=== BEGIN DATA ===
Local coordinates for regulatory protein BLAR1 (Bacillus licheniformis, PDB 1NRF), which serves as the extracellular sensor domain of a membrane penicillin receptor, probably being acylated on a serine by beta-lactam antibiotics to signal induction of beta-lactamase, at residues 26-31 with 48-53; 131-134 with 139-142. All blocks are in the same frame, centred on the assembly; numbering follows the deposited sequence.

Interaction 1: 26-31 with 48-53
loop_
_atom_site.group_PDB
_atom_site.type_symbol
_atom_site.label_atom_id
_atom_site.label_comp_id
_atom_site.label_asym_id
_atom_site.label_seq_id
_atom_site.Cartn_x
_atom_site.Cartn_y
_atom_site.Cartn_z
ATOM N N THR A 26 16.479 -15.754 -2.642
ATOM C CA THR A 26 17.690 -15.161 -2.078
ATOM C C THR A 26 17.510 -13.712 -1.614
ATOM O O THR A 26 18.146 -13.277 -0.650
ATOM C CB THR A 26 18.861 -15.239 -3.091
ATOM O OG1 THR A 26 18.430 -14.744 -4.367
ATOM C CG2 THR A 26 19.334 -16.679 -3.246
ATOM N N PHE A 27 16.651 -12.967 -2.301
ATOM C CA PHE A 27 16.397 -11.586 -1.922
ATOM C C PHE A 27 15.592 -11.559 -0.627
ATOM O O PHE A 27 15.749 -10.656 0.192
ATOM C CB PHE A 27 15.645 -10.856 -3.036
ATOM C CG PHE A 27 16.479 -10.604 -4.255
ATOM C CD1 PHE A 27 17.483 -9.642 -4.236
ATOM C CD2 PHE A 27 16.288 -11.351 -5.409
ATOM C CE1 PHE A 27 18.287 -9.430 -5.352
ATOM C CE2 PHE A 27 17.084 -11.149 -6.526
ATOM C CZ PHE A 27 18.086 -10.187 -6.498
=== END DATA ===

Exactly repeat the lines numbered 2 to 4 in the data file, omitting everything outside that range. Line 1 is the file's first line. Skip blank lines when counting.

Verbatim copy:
Interaction 1: 26-31 with 48-53
loop_
_atom_site.group_PDB